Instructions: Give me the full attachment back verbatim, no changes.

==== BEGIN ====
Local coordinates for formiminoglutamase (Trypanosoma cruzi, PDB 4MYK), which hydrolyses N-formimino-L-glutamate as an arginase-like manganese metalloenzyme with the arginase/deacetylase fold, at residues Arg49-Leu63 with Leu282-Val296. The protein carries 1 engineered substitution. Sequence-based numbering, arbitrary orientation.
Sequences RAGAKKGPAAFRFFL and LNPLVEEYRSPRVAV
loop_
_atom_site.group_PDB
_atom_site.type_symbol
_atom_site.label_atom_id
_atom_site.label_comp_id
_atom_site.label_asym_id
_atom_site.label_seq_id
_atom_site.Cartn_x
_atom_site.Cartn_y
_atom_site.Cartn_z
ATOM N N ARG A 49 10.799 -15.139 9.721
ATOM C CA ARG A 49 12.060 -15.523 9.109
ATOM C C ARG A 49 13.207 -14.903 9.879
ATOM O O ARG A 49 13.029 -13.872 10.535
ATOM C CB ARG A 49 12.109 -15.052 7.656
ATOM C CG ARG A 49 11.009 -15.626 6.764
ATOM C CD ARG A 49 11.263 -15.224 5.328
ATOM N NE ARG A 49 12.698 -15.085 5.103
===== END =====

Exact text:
Local coordinates for formiminoglutamase (Trypanosoma cruzi, PDB 4MYK), which hydrolyses N-formimino-L-glutamate as an arginase-like manganese metalloenzyme with the arginase/deacetylase fold, at residues Arg49-Leu63 with Leu282-Val296. The protein carries 1 engineered substitution. Sequence-based numbering, arbitrary orientation.
Sequences RAGAKKGPAAFRFFL and LNPLVEEYRSPRVAV
loop_
_atom_site.group_PDB
_atom_site.type_symbol
_atom_site.label_atom_id
_atom_site.label_comp_id
_atom_site.label_asym_id
_atom_site.label_seq_id
_atom_site.Cartn_x
_atom_site.Cartn_y
_atom_site.Cartn_z
ATOM N N ARG A 49 10.799 -15.139 9.721
ATOM C CA ARG A 49 12.060 -15.523 9.109
ATOM C C ARG A 49 13.207 -14.903 9.879
ATOM O O ARG A 49 13.029 -13.872 10.535
ATOM C CB ARG A 49 12.109 -15.052 7.656
ATOM C CG ARG A 49 11.009 -15.626 6.764
ATOM C CD ARG A 49 11.263 -15.224 5.328
ATOM N NE ARG A 49 12.698 -15.085 5.103